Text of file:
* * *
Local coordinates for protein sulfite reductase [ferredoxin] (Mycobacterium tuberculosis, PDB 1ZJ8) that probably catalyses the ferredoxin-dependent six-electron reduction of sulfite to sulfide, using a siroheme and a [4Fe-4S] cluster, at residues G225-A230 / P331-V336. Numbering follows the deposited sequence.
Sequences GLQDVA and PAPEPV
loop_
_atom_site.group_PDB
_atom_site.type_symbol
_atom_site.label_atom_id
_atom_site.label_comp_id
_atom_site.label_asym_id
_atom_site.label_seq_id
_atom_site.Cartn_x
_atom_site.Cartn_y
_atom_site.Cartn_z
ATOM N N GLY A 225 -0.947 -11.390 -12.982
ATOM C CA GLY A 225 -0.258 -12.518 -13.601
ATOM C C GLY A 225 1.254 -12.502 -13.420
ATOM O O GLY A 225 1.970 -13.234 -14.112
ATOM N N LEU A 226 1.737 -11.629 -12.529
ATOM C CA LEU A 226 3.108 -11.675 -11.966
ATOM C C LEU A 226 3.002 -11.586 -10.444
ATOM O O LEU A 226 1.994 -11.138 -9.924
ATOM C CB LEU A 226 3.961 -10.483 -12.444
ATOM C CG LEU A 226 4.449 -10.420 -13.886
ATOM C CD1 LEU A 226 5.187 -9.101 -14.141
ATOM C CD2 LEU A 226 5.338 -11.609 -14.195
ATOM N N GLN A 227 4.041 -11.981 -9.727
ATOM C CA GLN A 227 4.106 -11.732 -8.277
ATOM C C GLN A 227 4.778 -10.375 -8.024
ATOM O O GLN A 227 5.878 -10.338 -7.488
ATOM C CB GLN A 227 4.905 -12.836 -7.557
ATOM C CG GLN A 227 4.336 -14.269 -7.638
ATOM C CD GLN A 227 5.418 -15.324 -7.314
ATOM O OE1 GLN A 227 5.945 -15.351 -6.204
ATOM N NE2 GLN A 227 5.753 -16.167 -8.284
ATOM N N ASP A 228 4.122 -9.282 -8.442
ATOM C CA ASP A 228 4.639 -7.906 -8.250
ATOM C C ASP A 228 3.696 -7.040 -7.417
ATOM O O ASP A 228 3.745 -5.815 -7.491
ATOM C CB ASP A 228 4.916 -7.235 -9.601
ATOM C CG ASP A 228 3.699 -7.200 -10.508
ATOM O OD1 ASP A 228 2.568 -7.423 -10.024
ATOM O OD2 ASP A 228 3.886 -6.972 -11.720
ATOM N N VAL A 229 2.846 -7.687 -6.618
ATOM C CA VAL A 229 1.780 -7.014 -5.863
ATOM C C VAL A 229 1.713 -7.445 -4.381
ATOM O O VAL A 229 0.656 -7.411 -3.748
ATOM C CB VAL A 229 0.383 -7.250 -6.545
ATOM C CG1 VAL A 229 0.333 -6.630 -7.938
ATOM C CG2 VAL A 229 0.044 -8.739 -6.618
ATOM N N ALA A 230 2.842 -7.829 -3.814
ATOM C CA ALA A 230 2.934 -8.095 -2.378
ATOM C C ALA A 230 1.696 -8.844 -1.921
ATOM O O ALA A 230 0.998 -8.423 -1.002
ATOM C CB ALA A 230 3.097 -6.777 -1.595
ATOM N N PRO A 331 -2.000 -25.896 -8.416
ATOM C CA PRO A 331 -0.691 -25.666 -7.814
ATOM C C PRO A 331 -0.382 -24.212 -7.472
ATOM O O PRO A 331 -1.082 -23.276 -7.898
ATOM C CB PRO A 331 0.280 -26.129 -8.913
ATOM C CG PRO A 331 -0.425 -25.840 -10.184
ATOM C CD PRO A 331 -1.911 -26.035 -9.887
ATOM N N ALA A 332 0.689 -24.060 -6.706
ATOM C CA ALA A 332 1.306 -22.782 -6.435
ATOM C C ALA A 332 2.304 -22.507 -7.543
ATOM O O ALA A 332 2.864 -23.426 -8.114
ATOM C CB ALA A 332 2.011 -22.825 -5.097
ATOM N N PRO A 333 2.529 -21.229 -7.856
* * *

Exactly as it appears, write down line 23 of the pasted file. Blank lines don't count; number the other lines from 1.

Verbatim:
ATOM C CD1 LEU A 226 5.187 -9.101 -14.141